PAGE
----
The objective of this experiment is to combine Magnesium (Mg) with hydrochloric acid (HCl) to determine the molar volume of hydrogen gas (H2) (converted to the molar volume at STP) and then, to compare obtained results with the molar volume of an ideal gas. To determine the measured molar volume of hydrogen gas, we are going to use this equation: The molar volume of the ideal gas will be determined by the equation , where T = 237 K, P = 101.3 kPa. The hydrogen gas will be collected as a product of chemical reaction where Magnesium reacts with hydrochloric acid and produces magnesium chloride with hydrogen gas. Mg(s) + 2HCl(aq) MgCl2(aq) + H2(g)
From this equation we can conclude that the mass of hydrogen is stoichiometrically related to the mass of magnesium. To determine the partial pressure of the gas we might use the Dalton’s Law of Partial Pressures, where and are laboratory pressures.
The corresponding STP molar volume now can be obtained from the Law of Gases, , and the result can be compared with the ideal gas value.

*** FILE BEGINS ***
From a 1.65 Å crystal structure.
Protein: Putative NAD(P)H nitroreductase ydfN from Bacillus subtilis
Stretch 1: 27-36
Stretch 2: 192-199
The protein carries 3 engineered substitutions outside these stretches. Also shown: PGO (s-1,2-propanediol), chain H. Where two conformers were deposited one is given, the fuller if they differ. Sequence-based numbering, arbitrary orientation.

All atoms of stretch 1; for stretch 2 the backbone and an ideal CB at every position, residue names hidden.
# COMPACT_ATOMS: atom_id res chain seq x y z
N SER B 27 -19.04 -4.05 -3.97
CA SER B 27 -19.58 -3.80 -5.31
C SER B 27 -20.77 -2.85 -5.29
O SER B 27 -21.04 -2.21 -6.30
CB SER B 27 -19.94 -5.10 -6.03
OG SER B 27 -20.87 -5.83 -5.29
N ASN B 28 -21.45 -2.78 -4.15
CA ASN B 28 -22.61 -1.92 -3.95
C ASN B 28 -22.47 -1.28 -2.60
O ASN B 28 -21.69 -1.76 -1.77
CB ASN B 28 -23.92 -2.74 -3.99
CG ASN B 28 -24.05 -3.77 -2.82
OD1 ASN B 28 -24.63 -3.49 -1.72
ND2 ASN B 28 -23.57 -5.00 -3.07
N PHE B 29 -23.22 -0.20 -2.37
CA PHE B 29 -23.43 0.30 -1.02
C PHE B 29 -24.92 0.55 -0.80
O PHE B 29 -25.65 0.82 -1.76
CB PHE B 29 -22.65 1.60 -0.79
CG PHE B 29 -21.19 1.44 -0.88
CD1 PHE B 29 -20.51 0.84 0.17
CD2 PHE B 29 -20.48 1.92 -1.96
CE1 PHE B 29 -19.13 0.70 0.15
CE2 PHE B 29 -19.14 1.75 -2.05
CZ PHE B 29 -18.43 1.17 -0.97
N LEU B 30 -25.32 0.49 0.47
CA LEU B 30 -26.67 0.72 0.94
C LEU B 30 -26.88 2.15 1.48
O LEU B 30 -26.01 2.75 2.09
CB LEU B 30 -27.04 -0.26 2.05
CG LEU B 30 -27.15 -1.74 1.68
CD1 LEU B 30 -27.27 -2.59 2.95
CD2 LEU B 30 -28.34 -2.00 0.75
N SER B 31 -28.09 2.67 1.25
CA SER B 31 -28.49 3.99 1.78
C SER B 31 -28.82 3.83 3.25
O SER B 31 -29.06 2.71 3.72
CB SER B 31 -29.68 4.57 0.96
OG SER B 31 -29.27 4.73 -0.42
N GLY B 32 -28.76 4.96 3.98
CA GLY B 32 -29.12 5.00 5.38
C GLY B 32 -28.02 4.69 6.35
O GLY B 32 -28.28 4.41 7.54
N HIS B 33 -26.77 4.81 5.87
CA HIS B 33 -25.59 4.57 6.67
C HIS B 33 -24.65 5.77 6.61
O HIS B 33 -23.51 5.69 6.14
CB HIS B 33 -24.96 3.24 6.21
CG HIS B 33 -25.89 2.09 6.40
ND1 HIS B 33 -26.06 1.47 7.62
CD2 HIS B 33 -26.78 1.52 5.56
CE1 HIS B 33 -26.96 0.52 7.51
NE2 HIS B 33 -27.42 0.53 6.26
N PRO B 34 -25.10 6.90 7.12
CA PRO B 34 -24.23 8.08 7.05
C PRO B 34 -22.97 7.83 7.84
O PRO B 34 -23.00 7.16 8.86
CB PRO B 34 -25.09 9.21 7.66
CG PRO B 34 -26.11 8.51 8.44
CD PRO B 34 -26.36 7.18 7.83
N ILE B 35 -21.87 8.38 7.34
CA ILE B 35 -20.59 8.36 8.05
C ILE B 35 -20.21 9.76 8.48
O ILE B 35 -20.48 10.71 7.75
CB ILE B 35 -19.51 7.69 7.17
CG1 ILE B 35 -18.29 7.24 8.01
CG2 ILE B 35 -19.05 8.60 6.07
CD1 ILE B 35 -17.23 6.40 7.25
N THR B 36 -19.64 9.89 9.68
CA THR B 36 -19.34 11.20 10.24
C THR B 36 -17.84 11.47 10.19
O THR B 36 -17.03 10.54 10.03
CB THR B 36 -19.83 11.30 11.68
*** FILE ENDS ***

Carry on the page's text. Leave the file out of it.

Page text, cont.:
i) Mg is limiting, all Mg will be gone.
ii) Some Mg will stay, since it didn't react completely.
2. Following my calculations (#5), we can conclude that the V1 is roughly equal to the V2. And this is exactly what the Avogadro hypothesis says.
By doing this experiment we record the necessary data and it was used to determine the standard molar volume of hydrogen gas. The observed molar volume has been compared to an ideal gas. By comparing the two volumes the percent error has been determined -3.57%. This error could be obtained because of the uncertainty in measurements and the use if only three significant figures in calculations. While this experiment, the Avogadro’s fundamental hypothesis has been proved.